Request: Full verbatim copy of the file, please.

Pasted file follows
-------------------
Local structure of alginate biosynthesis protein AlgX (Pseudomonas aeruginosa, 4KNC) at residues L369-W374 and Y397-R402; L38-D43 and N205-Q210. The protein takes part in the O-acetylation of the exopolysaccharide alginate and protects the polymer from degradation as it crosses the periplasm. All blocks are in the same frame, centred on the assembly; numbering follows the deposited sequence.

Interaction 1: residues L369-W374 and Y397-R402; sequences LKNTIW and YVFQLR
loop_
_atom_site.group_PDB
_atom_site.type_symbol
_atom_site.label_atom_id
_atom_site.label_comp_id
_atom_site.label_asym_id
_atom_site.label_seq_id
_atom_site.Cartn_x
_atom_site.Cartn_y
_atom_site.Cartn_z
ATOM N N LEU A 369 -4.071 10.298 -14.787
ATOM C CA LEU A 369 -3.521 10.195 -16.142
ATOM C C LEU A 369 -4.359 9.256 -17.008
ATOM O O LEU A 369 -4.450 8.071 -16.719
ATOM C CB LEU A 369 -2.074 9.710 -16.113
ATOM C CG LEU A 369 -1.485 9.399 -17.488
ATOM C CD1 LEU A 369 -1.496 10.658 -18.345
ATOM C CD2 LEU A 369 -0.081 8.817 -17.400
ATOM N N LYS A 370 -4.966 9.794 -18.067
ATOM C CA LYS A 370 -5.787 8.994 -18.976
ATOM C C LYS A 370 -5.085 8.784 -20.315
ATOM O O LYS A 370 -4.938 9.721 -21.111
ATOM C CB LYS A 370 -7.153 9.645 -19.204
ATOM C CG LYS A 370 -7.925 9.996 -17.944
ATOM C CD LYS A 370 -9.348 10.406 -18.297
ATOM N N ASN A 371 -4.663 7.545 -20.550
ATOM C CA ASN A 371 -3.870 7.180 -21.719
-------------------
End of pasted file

Local structure of alginate biosynthesis protein AlgX (Pseudomonas aeruginosa, 4KNC) at residues L369-W374 and Y397-R402; L38-D43 and N205-Q210. The protein takes part in the O-acetylation of the exopolysaccharide alginate and protects the polymer from degradation as it crosses the periplasm. All blocks are in the same frame, centred on the assembly; numbering follows the deposited sequence.

Interaction 1: residues L369-W374 and Y397-R402; sequences LKNTIW and YVFQLR
loop_
_atom_site.group_PDB
_atom_site.type_symbol
_atom_site.label_atom_id
_atom_site.label_comp_id
_atom_site.label_asym_id
_atom_site.label_seq_id
_atom_site.Cartn_x
_atom_site.Cartn_y
_atom_site.Cartn_z
ATOM N N LEU A 369 -4.071 10.298 -14.787
ATOM C CA LEU A 369 -3.521 10.195 -16.142
ATOM C C LEU A 369 -4.359 9.256 -17.008
ATOM O O LEU A 369 -4.450 8.071 -16.719
ATOM C CB LEU A 369 -2.074 9.710 -16.113
ATOM C CG LEU A 369 -1.485 9.399 -17.488
ATOM C CD1 LEU A 369 -1.496 10.658 -18.345
ATOM C CD2 LEU A 369 -0.081 8.817 -17.400
ATOM N N LYS A 370 -4.966 9.794 -18.067
ATOM C CA LYS A 370 -5.787 8.994 -18.976
ATOM C C LYS A 370 -5.085 8.784 -20.315
ATOM O O LYS A 370 -4.938 9.721 -21.111
ATOM C CB LYS A 370 -7.153 9.645 -19.204
ATOM C CG LYS A 370 -7.925 9.996 -17.944
ATOM C CD LYS A 370 -9.348 10.406 -18.297
ATOM N N ASN A 371 -4.663 7.545 -20.550
ATOM C CA ASN A 371 -3.870 7.180 -21.719